In 2000, Representative Terry Goodin was first elected to the Indiana House of Representatives, serving the state’s 66th District. In 2015, Representative Goodin joined the Indiana Legislative Sportsmen’s Caucus as a way of expressing his commitment to the sportsmen and women living in the Hoosier State.
Representative Goodin was born and raised in Southern Indiana, where he still lives today with his wife and two children. While away from the State Capitol in Indianapolis, he serves as the Superintendent of the Corthersville Community School District and owns and operates a cattle ranch, raising livestock. As a rancher, Representative Goodin understands the important role that stewardship plays in maintaining a healthy ecosystem.
During his tenure, Representative Goodin has been an advocate for the state’s sportsmen and women in the legislature, where he has several times championed or supported legislation that works to advance the rights of Indiana’s hunters and anglers. In the 2014 legislative session, he co-sponsored SJR 9 – a proposed amended to the Indiana State Constitution that ensures residents the right to hunt, fish, and harvest wildlife using traditional methods. Resolutions such as SJR 9 are critically important, as hunting, fishing and trapping has long been a part of America’s heritage, but the “right” to hunt, fish, and trap has recently come into question through the efforts of anti-hunting organizations. In order to establish what has been inherent for centuries, states like Indiana have sought amendments to their state constitutions that give citizens the right to hunt, fish, and trap in a responsible manner.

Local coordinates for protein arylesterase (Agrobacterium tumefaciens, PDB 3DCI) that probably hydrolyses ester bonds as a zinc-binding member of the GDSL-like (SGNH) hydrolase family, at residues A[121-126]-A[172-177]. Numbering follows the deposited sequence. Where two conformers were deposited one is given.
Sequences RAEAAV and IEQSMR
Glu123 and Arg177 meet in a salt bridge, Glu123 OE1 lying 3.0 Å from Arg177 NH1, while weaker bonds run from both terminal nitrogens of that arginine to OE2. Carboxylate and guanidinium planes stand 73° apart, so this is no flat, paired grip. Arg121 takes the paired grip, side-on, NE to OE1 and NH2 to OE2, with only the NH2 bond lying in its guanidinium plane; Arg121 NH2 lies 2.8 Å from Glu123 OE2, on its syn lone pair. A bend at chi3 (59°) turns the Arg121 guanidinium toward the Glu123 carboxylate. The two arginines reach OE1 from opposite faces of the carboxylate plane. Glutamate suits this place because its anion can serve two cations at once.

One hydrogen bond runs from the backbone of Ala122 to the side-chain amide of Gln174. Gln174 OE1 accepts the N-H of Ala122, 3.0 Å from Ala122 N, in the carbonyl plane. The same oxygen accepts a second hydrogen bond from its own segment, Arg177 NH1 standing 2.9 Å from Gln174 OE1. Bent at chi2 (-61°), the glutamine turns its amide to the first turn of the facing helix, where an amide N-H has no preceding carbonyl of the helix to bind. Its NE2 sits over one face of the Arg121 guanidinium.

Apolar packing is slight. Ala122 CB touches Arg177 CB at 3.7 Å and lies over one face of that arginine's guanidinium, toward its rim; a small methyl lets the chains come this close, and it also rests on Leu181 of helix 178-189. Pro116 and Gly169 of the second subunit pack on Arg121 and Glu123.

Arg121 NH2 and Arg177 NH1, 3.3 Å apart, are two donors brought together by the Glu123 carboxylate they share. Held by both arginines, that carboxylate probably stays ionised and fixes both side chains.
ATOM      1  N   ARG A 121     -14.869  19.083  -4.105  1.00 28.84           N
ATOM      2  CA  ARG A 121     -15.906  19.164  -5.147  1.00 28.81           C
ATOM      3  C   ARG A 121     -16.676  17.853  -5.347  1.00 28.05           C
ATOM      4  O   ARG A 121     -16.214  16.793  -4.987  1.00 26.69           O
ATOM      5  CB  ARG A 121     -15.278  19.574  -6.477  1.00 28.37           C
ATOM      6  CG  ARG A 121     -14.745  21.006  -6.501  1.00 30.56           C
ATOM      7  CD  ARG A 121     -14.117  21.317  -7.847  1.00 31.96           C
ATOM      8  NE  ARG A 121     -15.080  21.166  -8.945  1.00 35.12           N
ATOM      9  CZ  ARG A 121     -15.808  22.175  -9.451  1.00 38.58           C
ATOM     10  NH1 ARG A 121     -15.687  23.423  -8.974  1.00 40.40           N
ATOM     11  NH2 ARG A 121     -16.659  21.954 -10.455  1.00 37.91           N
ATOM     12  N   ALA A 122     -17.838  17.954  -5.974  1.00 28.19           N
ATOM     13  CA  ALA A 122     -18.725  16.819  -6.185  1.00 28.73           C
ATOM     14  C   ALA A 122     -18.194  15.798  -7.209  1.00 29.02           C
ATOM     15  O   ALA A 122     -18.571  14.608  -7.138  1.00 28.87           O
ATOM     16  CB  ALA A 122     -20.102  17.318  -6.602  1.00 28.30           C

As a member of the Ways and Means Committee, Representative Goodin understands the important role that the state’s sportsmen and women play in Indiana’s economy. Annually, the state’s 867,000 hunters and anglers spend upwards of $924 million and support over 14,000 jobs statewide.
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- Lack of access to hunting areas (26.03%)
- Lack of a mentor or instructor to take them (24.66%)
- Age limit restrictions on when they can purchase a license (1.37%)
- Lack of time or competing interests (19.18%)
- Technology (social media, phones, computers) (10.96%)
- Perceived negative public or peer-group opinions (17.81%)